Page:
2 Reasons You’re An Idiot If You Don’t Hire Humanities MajorsFiled under Rants and Raves
Everyone is pooping on humanities majors these days. It seems like I can’t flip through a goddamn newspaper without reading another article on the worthlessness of an English degree and how unemployable it makes you in today’s global workforce.
I majored in History (it’s like English, but the stuff you read about actually happened and mattered) and have been taking shit for years for not majoring in something useful. If I had a nickel for every time someone told me I should have majored in Engineering, boy, I’d be able to pay off a millionth of the cost of my education.
By the way, I love when grown ups tell me I really should have studied Engineering, as if that was an option. I can barely add 8 and 7 in my head. I’m sure I would have been great at building suspension bridges. That’s like telling me I really should have married Natalie Portman. Thanks, man --- I totally would have done that, if only you’d been there to whisper sage advice in my ear.
Anyway, what annoys me far more than all the screeds against the humanities are all the feeble attempts to defend them. Here comes some Classics Professor blabbering on about how the humanities teach you to “think critically” or “process complex information” or “appreciate other cultures.” Hey, kewl. But don’t you get it, Professor? These people don’t know what any of that means. They’re just simple-minded Math majors. You need to talk to the uncultured swine in their own sad little language. Give it to ‘em in 0’s and 1’s.
What I’m trying to say is: why do we need to fall back on fluffy sophistic bullshit when the humanities can easily justify themselves even by the ruthless efficiency standards of Corporate America? Stop furiously masturbating to Pride and Prejudice for a minute and just listen to me.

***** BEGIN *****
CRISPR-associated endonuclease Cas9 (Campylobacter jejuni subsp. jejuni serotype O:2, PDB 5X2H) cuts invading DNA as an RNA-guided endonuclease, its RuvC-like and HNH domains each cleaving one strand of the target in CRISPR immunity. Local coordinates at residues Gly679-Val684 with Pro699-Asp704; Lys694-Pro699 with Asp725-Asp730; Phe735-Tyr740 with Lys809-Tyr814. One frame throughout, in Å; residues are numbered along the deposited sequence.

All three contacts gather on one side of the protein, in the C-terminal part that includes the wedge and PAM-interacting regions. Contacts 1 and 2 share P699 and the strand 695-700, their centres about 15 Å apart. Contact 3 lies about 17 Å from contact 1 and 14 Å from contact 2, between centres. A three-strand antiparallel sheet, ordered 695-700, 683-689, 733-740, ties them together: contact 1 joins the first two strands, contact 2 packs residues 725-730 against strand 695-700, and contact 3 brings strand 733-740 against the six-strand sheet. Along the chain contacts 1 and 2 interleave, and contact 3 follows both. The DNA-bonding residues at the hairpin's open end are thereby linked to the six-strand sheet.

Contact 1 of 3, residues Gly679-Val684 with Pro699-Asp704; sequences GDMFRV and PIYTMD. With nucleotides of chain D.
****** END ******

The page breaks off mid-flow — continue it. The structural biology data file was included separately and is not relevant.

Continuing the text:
What are the most important skills for an employee to have? If you look beyond all the usual frills (87+ years of experience, entrepreneurial spirit, demolitions expertise) and think about what most white collar workers actually do every day, I think you’ll agree it really comes down to two primary skill sets. You must be able to:
1) Read and write thousands of pointless e-mails a day
2) Sit in meetings and try to sound like you know what you’re talking about, even when you very clearly don’t
I’m not making that up, by the way. I’m giving you non-fiction, ice-cold empirical fact. McKinsey says 30% of an average day in Corporate America is spent sifting through e-mails. And when we’re not wrist deep in Outlook, we’re sitting in meetings. 25 million meetings occur every day in this great country --- experts say they gobble up 40 – 50% of your time at the office.
Now I’m not a statistician, but according to my TI-83, that means the majority of an average workday is spent reading, writing, and speaking (aka the only skills humanities majors have), not fiddling around on an abacus or fixing a dam, or whatever you quant scum learned how to do in college.
And let me tell you this: no one writes a more cogent e-mail than an English major. No one can sift through 10 million pointless messages faster than someone who had to skim through Anna Karenina to write a term paper. You need to have majored in English just to understand what all of you non-English majors are trying to say in your meandering, incomprehensible e-mails, for fuck’s sake. It’s like reading Proust.
You’re seriously telling me you’d rather have a Computer Science major apishly banging away on a keyboard than have an English major gently playing those keys like a Steinway Grand?
Meanwhile, any humanities major will feel right at home in a meeting, because they’re essentially just Lit seminars. A bunch of people sitting around a wooden table making shit up on the fly to impress a superior? Bain? Or Bowdoin?
Haters insist that Humanities majors graduate with no marketable skills. But what about the ability to bullshit? Every History/English/Philosophy/Religion major has mastered the art of bullshitting. And when your client asks you why SUV sales are 50% lower than projected, and you have no fucking clue, who do you want fielding the question: someone who can solve for X, or someone who’s used to writing 80 page papers on post-modern symbolism in See Spot Run?
All I’m saying is, when I’m a Corporate Overlord, headquarters is going to be stuffed full with Comparative Literature majors. Sure, we won’t be able to manufacture or invent anything, but we will be writing enthralling e-mails in Iambic Pentameter and speaking with refined eloquence on a whole host of subjects that we barely understand. And that’s what really makes you competitive in today’s workforce.